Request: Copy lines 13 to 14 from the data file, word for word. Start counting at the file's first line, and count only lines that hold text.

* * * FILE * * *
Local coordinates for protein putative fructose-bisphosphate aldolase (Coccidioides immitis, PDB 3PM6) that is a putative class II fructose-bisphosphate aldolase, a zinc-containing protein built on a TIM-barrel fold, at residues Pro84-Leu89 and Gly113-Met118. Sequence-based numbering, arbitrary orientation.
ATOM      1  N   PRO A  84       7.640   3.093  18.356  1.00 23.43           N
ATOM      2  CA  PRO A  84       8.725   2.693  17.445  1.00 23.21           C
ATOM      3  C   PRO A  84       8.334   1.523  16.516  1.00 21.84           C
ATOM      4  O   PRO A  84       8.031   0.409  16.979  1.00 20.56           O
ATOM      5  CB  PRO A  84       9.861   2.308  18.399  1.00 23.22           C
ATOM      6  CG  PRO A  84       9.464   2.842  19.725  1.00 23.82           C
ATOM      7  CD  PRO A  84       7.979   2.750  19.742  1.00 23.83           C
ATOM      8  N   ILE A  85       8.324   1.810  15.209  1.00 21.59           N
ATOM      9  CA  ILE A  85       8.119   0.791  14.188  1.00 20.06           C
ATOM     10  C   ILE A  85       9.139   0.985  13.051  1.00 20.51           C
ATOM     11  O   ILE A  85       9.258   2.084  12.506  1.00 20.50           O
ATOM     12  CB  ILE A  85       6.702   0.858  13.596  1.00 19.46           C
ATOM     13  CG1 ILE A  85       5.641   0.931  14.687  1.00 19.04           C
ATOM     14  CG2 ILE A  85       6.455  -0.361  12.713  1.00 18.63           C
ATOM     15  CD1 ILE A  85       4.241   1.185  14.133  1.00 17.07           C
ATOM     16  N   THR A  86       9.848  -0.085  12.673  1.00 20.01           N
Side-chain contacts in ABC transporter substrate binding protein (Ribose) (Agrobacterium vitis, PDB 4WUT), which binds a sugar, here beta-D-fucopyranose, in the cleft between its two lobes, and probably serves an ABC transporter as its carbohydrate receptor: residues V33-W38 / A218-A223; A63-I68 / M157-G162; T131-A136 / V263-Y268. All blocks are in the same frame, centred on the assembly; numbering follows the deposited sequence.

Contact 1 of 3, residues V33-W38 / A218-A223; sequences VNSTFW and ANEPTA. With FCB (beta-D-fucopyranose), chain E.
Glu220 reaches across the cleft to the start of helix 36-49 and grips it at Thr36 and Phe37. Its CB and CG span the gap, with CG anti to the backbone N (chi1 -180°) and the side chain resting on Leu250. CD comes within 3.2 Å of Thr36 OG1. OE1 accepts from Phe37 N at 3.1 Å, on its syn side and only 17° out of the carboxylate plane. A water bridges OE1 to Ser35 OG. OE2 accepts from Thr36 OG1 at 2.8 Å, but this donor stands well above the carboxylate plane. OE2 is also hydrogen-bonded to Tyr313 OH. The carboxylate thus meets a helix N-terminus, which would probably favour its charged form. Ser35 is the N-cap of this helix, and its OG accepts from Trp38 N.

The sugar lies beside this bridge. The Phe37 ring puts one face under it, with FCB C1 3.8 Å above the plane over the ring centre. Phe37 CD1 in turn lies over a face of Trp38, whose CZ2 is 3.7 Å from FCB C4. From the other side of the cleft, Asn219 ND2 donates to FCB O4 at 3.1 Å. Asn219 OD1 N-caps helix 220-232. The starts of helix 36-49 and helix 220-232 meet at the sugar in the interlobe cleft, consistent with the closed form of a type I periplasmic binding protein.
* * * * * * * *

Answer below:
ATOM     12  CB  ILE A  85       6.702   0.858  13.596  1.00 19.46           C
ATOM     13  CG1 ILE A  85       5.641   0.931  14.687  1.00 19.04           C